Other plant in the family of Fabaceae is believed to be safe and have also positive effect on glucose metabolism and digestion process in human, the Fenugreek [142, 143]. Reported data on the Fenugreek identified 32 phenolic compounds among which flavonoid glycosides and phenolic acid are detected [144]. Their seed contains alkaloids, coumarins, vitamins, and saponins [144]. In sport, Fenugreek extract has been demonstrated to improve endurance capacity and fatty acids utilization in male mice [145]. In human, Wankhede et al. [146] found that 8-week of Fenugreek supplementation (1 capsule of 300 mg, twice/day) showed beneficial effects on body fat, free testosterone levels, serum creatinine, but without change in kidney profile (enzymes) or side effects in male subjects during resistance training. Despite its safety, some people may develop or have an existing allergy to Fenugreek ingestion, some of these allergies are diarrhea, dyspepsia, abdominal distention, flatulence, hypoglycemia in diabetics persons [147].

Myrtus communis L.

Myrtus comminus L. is a species found in the myrtaceae family, native to the Mediterranean basin. Many phenolic compounds were identified in Myrtus communis L. berry such us phenolic acids (gallic acid, caffeic acid, syringic acid, vanillic acid and ferulic acid), flavonoids (quercetin, myricetin) and hydrolyzable tannins (gallotannins). Myricetin and its glycoside derivatives are the major constituents of myrtle berries [148, 149]. Myrtle fruits are a high phenolic content, especially the anthocyanins for that it is among the fruits with the highest antioxidant activity [150, 151]. In addition Myrtle fruit was charaterized by higher levels of Linoleic Acid and low and varied proportions of saturated acids [149].

Recent studies have demonstrated the benefits of myrtle fruit (Myrtus communis L.) as a supplement in sport. In fact, Slimeni et al. [150] demonstrated that 4 weeks of myrtle fruit supplementation (3.4 mg/kg /day) may increase anaerobic performances, serum proteins and Iron and reduce triglycerides, in moderately trained athletes.

It have several properties such as antiseptic, astringent, carminative, hair tonic, analgesic, cardiotonic, diuretic, anti-inflammatory, stomachic, nephroprotective, antidote, brain tonic and antidiabetic [152], but presents minor harmful effects such as diharrea and nausea following ingestion of high doses (> 4 mg /day) [150].

Conclusions

Today, many athletes have turned to various dietetic interventions, including the use of natural products based on herbs and plants to avoid risk from synthetic drug. However, it is imperative to have a comprehensive and extensive guide, which allows expert and athletes to understand beneficial and harmful effect of some product better. In this context, we have found that most herbs (Table 2) used in sports have a low-moderate effect on oxidative stress, fatigue resistance, and endurance capacity.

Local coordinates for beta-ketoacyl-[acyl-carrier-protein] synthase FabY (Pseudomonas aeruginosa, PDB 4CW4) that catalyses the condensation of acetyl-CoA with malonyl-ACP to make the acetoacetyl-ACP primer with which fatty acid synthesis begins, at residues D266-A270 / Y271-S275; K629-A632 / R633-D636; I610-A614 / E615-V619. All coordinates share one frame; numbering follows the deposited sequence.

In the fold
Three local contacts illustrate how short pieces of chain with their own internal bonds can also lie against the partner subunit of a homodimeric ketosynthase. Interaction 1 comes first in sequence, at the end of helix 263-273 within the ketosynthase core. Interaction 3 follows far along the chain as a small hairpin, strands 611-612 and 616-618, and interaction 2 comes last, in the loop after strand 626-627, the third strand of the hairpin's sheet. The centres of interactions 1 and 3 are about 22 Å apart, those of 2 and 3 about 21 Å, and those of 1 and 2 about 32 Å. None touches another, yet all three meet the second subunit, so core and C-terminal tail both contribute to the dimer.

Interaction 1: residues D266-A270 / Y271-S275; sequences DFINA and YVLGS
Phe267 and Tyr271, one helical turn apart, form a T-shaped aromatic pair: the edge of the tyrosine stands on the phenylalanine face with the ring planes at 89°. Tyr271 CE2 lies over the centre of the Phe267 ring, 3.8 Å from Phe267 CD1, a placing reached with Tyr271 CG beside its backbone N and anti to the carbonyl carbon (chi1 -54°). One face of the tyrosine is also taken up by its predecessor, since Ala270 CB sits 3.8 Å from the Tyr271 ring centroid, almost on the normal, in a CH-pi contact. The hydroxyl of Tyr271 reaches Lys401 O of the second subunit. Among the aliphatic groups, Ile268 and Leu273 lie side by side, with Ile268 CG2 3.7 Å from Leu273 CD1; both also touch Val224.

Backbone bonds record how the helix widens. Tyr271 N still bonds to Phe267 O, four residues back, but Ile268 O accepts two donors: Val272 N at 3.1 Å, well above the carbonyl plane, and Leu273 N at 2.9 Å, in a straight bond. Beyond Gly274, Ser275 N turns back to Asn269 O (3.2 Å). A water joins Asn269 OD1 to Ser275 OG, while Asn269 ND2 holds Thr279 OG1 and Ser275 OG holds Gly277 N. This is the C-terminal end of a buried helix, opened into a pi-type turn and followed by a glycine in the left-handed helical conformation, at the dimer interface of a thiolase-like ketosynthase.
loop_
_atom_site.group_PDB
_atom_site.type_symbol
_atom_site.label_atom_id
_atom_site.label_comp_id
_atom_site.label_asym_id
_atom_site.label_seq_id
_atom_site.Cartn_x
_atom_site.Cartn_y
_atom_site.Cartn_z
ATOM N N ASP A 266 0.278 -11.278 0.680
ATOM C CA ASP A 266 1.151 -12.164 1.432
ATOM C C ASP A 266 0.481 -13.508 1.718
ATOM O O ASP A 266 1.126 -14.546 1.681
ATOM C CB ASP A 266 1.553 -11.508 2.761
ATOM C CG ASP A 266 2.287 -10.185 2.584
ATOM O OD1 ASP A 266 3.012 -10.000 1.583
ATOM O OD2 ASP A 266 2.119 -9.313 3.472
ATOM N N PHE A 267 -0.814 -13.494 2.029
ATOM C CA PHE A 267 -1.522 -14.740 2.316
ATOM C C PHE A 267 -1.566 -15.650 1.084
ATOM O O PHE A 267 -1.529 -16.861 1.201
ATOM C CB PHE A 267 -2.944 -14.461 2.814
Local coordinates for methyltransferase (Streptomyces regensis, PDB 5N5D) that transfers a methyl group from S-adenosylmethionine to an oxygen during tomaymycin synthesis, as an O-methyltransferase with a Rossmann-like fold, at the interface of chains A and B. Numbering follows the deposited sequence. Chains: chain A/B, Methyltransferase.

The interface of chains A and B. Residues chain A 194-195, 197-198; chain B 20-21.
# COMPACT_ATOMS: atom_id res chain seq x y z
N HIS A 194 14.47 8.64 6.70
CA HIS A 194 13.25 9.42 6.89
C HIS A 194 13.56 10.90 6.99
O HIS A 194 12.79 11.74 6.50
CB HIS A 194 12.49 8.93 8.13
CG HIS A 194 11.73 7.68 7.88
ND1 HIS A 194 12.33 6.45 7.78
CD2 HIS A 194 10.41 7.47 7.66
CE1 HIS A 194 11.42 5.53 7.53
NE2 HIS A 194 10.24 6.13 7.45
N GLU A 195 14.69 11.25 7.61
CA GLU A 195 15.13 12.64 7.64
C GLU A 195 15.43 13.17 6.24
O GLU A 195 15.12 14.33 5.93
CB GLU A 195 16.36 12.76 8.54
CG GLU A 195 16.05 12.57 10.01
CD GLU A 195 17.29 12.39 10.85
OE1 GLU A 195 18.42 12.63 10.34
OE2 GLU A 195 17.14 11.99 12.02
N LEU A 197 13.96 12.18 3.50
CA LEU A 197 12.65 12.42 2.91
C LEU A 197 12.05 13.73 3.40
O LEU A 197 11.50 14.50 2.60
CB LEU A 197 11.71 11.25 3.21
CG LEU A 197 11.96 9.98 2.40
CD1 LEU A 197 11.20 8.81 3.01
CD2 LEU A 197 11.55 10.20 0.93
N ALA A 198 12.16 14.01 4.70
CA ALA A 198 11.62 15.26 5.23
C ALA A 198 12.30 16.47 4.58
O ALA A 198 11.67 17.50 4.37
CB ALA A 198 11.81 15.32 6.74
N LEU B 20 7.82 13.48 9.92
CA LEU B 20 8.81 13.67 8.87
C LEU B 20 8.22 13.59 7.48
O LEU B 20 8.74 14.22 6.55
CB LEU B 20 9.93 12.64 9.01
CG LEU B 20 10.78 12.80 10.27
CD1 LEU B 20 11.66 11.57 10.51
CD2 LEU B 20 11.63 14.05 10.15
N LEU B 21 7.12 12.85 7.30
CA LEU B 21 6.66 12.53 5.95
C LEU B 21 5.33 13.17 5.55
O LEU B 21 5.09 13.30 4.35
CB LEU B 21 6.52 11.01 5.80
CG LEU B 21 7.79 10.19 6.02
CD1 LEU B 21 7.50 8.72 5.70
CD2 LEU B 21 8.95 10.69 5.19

Table 2

Summarized table

Plants

Physical performance

Overall health

Ginseng

↑Aerobic capacity

↑Cardio respiratory function

↓Lactate

↑Physical performance

↓Endurance running time

Ø Cycling endurance performance

↑ Muscle strength

Anti-inflammatory, antioxidant

↑brain function

Immunostimulant

↑virility

Treat digestive disorders

↓ mental stress

↑immune function

Stabilizes blood pressure

Caffeine

Coffea Arabica

Guarana

Green Tea

Theobromine

Mate

↑endurance running performance

↑muscle strength,

↑serum catecholamine levels

↑ immune responses in runner and cyclist

↑ blood catecholamine

↑anaerobic performances ↑endurance running performance

↑ endurance capacity

↓ The risk of degenerative brain diseases caused by aging (cognitive decline, dementia)

↓ the risk of parkinson’s disease

↑central nervous system (i.e., increase of mental vigilance, fatigue resistance)

↑ body composition

↑treat headaches, paralysis, urinary tract irritation, and diarrhea

↑blood pressure, anxiety, headaches, and cardiac stimulation

↑ the antioxidant defense system, and muscle lipid oxidation in healthy or diabetic individuals

Ephedrine

↑ aerobic capacity

↓fatigue

↑ alertness and reaction time

↑treat low blood pressure, urinary incontinence, narcolepsy and depression

↑for treatment of bronchial asthma, nasal inflammation, and the common cold

Ginger

↑fatigue resistance in athletes,

Ø body composition,

Ø oxygen consumption

Ø muscle strength in athletes

↓inflammation biomarkers (creatine kinase (CK), alanine aminotransferase (ALT), and aspartate aminotransferase (AST)

anti-inflammatory

Ø metabolic rate

Tribulus Terrestris

↑ testosterone production in healthy male

↑ production of luteinizing hormone (LH)

↑ Muscle growth.

↓inflammation

↓ oxidative damage in muscle,

↑cardiovascular and HSDD

Ø body composition

Ø maximal strength

Ø muscular endurance in resistance-trained males during training

↓hypertension, and ↓hypercholesterolemia

↑ libido

↑ prostate,

↑ urinary system

↑ cardiovascular system

Rhodiola Rosea

↑ muscle fatigue resistance

↑ performance

↑ time to exhaustion by 3% on a cycle ergometer,

Ø maximal strength reduce lactate levels

Ø muscle damage parameters after cardio-pulmonary exhaustion test in trained male athletes

Ø oxygen consumption, cycling time or muscle strength

Ø oxygen uptake and muscle performance

↑digestive system,

↑cardiovascular system

↑sexual function and

↑libido.

↓stress and anxiety syndrome, ↑nervous system

↑norepinephrine, serotonin, dopamine and acetylcholine.

↑attention, memory, concentration and intellectual capacity,

Ø immune system response of marathon athletes

Cordyceps Sinensis

↑aerobic capacity

↑muscle fatigue resistance

↑lactic acid production, heart rate variability and blood pressure during maximal graded test in sedentary subjects

↑cardiovascular responses in health runners

Ø on steroids hormones in resistance-trained young male adults

Ø on aerobic capacity or endurance exercise performance in endurance-trained male cyclists.

↑ treatment of cholesterol